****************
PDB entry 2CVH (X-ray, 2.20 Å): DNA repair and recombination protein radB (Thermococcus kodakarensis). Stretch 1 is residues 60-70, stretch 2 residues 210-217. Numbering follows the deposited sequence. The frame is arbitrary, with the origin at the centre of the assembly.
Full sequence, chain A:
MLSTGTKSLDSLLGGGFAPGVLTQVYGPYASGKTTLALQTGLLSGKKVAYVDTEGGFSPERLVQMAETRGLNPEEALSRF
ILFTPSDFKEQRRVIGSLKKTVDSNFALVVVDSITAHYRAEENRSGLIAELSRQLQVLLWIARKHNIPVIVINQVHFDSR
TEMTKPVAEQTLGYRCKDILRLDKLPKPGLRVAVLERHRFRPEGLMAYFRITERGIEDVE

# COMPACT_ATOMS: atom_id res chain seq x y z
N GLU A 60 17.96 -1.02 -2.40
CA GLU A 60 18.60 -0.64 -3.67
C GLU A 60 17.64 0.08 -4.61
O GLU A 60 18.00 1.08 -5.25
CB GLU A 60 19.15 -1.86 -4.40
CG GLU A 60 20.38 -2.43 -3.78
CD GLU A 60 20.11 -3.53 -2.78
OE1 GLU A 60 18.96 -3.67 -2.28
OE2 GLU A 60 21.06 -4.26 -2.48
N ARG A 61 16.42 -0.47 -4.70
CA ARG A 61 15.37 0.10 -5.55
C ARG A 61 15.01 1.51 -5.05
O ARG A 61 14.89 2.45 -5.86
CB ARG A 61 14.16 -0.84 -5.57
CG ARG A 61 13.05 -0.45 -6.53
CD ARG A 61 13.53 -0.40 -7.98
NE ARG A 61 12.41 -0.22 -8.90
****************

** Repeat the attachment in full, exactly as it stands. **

PDB entry 2CVH (X-ray, 2.20 Å): DNA repair and recombination protein radB (Thermococcus kodakarensis). Stretch 1 is residues 60-70, stretch 2 residues 210-217. Numbering follows the deposited sequence. The frame is arbitrary, with the origin at the centre of the assembly.
Full sequence, chain A:
MLSTGTKSLDSLLGGGFAPGVLTQVYGPYASGKTTLALQTGLLSGKKVAYVDTEGGFSPERLVQMAETRGLNPEEALSRF
ILFTPSDFKEQRRVIGSLKKTVDSNFALVVVDSITAHYRAEENRSGLIAELSRQLQVLLWIARKHNIPVIVINQVHFDSR
TEMTKPVAEQTLGYRCKDILRLDKLPKPGLRVAVLERHRFRPEGLMAYFRITERGIEDVE

# COMPACT_ATOMS: atom_id res chain seq x y z
N GLU A 60 17.96 -1.02 -2.40
CA GLU A 60 18.60 -0.64 -3.67
C GLU A 60 17.64 0.08 -4.61
O GLU A 60 18.00 1.08 -5.25
CB GLU A 60 19.15 -1.86 -4.40
CG GLU A 60 20.38 -2.43 -3.78
CD GLU A 60 20.11 -3.53 -2.78
OE1 GLU A 60 18.96 -3.67 -2.28
OE2 GLU A 60 21.06 -4.26 -2.48
N ARG A 61 16.42 -0.47 -4.70
CA ARG A 61 15.37 0.10 -5.55
C ARG A 61 15.01 1.51 -5.05
O ARG A 61 14.89 2.45 -5.86
CB ARG A 61 14.16 -0.84 -5.57
CG ARG A 61 13.05 -0.45 -6.53
CD ARG A 61 13.53 -0.40 -7.98
NE ARG A 61 12.41 -0.22 -8.90